Tuesday, April 24, 2007

Jim Webb Leads Again

Sen. Jim Webb, D-Va., has introduced a bipartisan bill with Sen. Chuck Hagel, R-NE., to create a commission to fashion a solution for the soon-to-come shortfall of Medicare, Medicaid and Social Security.

Unlike President Decider who tried to privatize Social Security, Webb and Hagel want a bipartisan group to study the entitlement issue and provide solutions instead of soundbites and give-aways to the uber rich security institutions.

“For decades, hard-working Americans have counted on Social Security, Medicare and Medicaid as a safety net to protect their basic needs,” said Senator Webb. “The intentions of these programs are unquestionable. They foster a level of fairness and government responsibility that Americans deserve. But with nearly 80 million baby boomers retiring in the next few years and the costs of medical care continually rising, we need to take the responsible steps to ensure the solvency of these programs in the years ahead.

“For too long, Congressional debate on these programs has been mired in partisan politics. As the latest trustees’ report makes all too clear, we need leadership to ensure the long-term financial health of these programs. That’s why it is time for a neutral commission to recommend solutions to Congress within one year of the bill’s passage,” continued Webb.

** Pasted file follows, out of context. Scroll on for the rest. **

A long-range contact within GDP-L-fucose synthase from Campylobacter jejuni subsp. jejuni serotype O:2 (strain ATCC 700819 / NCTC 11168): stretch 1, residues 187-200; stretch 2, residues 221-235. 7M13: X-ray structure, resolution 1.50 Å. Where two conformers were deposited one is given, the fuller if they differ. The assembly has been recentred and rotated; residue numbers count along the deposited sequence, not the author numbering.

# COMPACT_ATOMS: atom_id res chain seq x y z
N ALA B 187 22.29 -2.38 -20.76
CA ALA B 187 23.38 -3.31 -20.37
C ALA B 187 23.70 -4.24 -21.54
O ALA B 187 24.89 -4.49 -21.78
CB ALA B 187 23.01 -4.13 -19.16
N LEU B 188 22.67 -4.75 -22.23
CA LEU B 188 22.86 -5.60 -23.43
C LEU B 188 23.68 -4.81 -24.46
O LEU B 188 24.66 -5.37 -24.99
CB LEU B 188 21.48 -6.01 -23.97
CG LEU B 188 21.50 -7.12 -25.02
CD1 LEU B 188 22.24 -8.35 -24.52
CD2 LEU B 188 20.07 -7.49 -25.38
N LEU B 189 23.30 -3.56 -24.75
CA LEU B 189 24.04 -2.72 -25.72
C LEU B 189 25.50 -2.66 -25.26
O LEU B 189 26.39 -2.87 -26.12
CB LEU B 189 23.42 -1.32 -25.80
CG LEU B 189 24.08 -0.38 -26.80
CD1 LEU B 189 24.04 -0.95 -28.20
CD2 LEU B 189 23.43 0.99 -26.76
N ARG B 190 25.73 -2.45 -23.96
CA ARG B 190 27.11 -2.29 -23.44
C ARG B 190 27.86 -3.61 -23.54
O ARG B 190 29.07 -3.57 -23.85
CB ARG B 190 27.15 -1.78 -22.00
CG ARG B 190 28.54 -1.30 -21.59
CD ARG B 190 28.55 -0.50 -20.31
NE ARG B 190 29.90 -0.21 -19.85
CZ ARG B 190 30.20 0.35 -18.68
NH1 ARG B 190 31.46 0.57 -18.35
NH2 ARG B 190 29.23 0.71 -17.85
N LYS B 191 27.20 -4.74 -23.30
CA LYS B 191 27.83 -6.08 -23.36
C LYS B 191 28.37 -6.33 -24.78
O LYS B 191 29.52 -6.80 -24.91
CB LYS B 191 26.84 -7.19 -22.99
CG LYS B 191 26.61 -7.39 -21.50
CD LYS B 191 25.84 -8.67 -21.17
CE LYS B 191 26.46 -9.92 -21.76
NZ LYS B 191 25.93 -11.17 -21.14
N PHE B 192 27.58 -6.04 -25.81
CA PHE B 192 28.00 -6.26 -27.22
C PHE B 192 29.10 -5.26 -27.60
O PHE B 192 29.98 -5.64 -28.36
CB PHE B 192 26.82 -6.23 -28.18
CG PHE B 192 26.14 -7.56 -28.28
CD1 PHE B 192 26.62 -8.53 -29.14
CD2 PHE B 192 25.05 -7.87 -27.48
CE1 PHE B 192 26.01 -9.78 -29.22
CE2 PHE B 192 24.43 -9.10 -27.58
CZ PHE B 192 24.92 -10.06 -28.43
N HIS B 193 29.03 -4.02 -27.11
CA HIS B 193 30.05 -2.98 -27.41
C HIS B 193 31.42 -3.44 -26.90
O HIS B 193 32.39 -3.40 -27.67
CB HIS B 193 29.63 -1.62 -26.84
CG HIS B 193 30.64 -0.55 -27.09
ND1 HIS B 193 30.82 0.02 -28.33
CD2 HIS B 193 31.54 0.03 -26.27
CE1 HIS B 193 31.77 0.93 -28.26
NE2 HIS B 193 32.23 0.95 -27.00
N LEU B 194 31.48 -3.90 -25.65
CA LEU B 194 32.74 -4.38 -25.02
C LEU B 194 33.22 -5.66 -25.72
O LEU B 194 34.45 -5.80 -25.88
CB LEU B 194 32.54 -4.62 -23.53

“Social Security, Medicare and Medicaid have played a vital role for millions of Americans to cope with the financial burdens of retirement and health care costs. However, over the next 75 years these three programs represent a $47 trillion unfunded commitment and are on a trajectory that cannot be sustained. The Commission will review America’s three major entitlement programs and make comprehensive recommendations to sustain the solvency and stability of these programs for future generations. Confronting the financial challenges that exist with these entitlement programs now means facing less dramatic and difficult choices down the road,” Senator Hagel said.
In the House, Reps. John Tanner, D-Tn., and Mike Castle, R-De., have introduced similar legislation. The panel would reach a consensus and make recommendations to Congress on ways to fix the system.

In other words, cooperation across party lines. Something very rare in Washington.

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